Selecting a Peer Observer

Inviting a colleague into your classroom to observe can provide great insights into your instructional practices and the experience of learners. When deciding who to invite to observe your teaching, consider the following:

  • Knowledge of peer observation/review – If possible, it is best to get someone who has experience observing others’ teaching. If that’s not possible, be sure to share these best practices and direct the observer to the Center for Faculty Excellence for further assistance conducting a peer observation.
  • Institutional knowledge – It is helpful to have a peer observer who is familiar with the institution, including its mission, goals, resources, students, etc.
  • Teaching experience – Since you are going into this process hoping to gain new insights into your teaching and get ideas for improving your instructional practices, it is important that the peer observer have teaching experience. If you can get an observer who has been recognized for his/her teaching, that is especially desirable.
  • Integrity & Trust – It is important to select an observer who is genuine in his/her interactions and is someone you trust to give honest, constructive, and helpful feedback.
  • Supportive & Mentoring – You want to select someone who you feel will help you develop as a teacher…someone you feel you could learn something from.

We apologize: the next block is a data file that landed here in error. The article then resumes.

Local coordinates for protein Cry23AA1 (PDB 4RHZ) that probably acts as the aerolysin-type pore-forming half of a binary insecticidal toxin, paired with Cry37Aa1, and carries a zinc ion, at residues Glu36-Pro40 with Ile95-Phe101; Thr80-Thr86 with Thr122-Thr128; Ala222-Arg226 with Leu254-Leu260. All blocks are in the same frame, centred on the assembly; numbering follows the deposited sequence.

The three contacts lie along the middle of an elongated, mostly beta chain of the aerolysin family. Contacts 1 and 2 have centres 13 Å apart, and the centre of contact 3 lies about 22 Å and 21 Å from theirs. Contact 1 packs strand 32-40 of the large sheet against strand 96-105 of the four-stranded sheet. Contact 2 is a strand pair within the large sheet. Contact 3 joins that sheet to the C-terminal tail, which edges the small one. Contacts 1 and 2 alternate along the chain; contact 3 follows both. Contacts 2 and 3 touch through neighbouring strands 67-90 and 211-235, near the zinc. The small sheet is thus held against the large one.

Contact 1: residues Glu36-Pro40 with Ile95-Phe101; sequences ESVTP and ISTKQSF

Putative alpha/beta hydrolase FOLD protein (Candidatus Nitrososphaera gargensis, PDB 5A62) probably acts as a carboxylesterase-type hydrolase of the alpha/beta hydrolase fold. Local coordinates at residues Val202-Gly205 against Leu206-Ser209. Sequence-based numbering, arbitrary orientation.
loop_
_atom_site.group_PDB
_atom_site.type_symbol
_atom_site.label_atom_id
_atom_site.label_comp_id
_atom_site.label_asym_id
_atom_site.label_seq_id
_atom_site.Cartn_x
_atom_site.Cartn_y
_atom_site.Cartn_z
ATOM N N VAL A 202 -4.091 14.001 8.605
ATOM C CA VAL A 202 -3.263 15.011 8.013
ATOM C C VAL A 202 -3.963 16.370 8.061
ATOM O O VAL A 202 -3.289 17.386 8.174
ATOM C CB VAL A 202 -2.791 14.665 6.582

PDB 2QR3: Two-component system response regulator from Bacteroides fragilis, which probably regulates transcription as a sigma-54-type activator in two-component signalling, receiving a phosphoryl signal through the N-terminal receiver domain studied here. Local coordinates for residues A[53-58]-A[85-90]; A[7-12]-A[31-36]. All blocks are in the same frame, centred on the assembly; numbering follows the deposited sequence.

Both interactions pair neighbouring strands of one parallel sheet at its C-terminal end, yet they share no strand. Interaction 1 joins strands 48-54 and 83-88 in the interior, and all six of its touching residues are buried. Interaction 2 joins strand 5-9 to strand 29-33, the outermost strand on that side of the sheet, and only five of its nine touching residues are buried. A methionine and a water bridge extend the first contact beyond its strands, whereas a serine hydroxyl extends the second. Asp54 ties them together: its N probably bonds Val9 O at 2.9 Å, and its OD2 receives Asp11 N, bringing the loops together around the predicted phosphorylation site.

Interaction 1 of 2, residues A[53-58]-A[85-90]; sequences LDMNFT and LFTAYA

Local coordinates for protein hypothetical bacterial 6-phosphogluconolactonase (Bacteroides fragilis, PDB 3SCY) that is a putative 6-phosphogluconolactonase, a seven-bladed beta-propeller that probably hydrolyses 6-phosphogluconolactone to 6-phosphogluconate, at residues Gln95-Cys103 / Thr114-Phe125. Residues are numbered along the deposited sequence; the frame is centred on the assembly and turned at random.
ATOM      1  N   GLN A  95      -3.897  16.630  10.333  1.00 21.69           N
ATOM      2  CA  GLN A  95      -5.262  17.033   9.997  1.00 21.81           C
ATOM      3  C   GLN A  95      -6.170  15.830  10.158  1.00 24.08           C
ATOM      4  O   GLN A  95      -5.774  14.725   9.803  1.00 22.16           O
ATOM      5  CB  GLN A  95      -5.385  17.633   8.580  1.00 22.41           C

• The definition of ‘peer’ – If the observation will be used as part of an evaluative process (e.g., Promotion & Tenure, Faculty Annual Review), it is best to select a peer who is at or above your rank.
  • Content knowledge – Depending on your goals and the purpose of the observation, consider whether it is important that the peer observer have content-specific knowledge for the class that will be observed.  Having such knowledge may be necessary/helpful for some observational goals, but unimportant for others.

Once you have invited someone to observe your teaching and they have agreed to do so, be sure to follow the best practices and begin the process with a pre-observation meeting where you confirm the focus and purpose of the classroom observation.